As Biden’s vaccine mandate looms, firefighter warns: people will die

All New York City workers have been mandated to have their first COVID jab by Monday, November 1. 

By Donna Rachel Edmunds, World Israel News

Some 20 percent of New York City fire and ambulance stations are expected to close their doors next week, when Governor Bill de Blasio’s vaccine mandate comes into effect. One firefighter has already warned that in consequence: “People will die.”

All city workers, including emergency services operatives, have been ordered by Mayor de Blasio to get their first dose by 5 p.m. on Oct. 29 to receive a $500 bonus, with anyone still unvaccinated beyond November 1st being barred from working.

New York city’s fire department announced Wednesday that just 65 percent of its firefighters and ambulance workers have been vaccinated so far. The remainder have been called on to do overtime to bridge the gap, but the service will still need to close one in five stations due to lack of staff, the New York Post has reported.

“The Department must manage the unfortunate fact that a portion of our workforce has refused to comply with a vaccine mandate for all city employees,” Fire Commissioner Daniel Nigro said in a statement.

“We will use all means at our disposal, including mandatory overtime, mutual aid from other EMS providers and significant changes to the schedules of our members. We will ensure the continuity of operations and safety of all those we have sworn oaths to serve,” he added.

Although Nigro gave no estimate of the likely fallout, one firefighter told the Post: “People will die in this city.”

Another estimated that the average response time would rise significantly. In fiscal year 2021, the average emergency response time was five minutes and 23 seconds, while the average structure fire response time was four minutes, 52 seconds.

But the mandate is expected to take some 40 percent of staff offline, leading to response times of “seven minutes or more,” an FDNY member told the Post.

“With a heart attack, seven or eight minutes makes a big difference.” the source said. “And fires, an eight-minute difference is one bedroom or the whole house. Or in row houses, an eight-minute difference is one house or the whole block! This is no joke.”

New York City’s police department has also been hard hit by the mandate, as over a third of the city’s street officers will be sidelined come Monday.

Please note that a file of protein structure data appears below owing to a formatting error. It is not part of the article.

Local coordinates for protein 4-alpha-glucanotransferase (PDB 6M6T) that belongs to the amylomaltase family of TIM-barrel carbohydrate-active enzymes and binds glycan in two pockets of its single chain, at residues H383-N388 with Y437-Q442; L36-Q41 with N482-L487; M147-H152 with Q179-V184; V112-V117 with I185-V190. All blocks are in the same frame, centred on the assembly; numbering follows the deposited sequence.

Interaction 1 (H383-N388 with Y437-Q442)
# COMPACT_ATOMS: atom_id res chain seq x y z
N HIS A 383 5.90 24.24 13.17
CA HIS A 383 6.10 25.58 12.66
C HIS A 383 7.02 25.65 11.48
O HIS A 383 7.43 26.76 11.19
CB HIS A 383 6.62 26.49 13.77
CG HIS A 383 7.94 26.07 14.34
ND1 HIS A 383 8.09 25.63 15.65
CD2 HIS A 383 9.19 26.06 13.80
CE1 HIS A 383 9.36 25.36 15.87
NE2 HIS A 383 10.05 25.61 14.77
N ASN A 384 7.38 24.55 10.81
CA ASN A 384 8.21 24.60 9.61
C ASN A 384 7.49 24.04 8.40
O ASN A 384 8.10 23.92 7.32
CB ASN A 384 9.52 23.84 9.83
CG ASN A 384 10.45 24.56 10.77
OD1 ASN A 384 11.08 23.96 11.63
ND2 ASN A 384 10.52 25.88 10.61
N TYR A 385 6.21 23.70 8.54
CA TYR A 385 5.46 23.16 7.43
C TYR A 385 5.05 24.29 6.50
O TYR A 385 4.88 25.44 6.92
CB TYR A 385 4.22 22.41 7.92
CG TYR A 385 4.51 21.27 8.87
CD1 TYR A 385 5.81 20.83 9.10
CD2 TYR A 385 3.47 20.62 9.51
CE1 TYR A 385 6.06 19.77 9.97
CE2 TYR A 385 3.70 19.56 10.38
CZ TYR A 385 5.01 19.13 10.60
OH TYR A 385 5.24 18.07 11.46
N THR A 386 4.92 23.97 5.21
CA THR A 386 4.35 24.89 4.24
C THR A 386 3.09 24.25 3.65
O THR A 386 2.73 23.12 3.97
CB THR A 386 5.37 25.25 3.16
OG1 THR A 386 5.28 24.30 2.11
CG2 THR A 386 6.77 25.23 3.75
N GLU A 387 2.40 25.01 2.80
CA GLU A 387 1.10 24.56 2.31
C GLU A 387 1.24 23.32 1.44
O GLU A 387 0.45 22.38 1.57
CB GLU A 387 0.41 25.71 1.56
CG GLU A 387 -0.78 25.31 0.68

“It’s an easy formula: Less cops equal more crime,” one cop told the Post.

Another noted that the first wave of COVID meant that the officer workforce dropped by 20 percent. “That was very rough and now the numbers are higher,” the source said. “I don’t know how they’re going to pull this off.”

Both services are planning on shifting the remaining workforce around in an attempt to close the gap, but workers have warned that that will cause further strain, with vaccinated members likely to end up going off sick. The remaining firefighters have been informed that they won’t be able to swap shifts among themselves, and will also be scheduled mandatory overtime. All holidays scheduled to start after Monday have also been cancelled.

“They’re forcing us to work overtime,” one firefighter said. “That means we’ll lose another 10 percent who get injured or sick from 80-hour work weeks.”

Meanwhile the NYPD is looking at putting detectives in patrol cars to answer 911 calls, although contingency plans are still being finalized.

Vaccine mandates are likely to exacerbate a trend for walking away from jobs already underway in the States. U.S. Bureau of Labor Statistics show the quit rate among American workers has risen steadily month on month over the last recorded quarter, reaching a high point of 4.3 million resignations in August, the last month for which there are figures. By comparison, the rate in August 2020 was 2.9 million.

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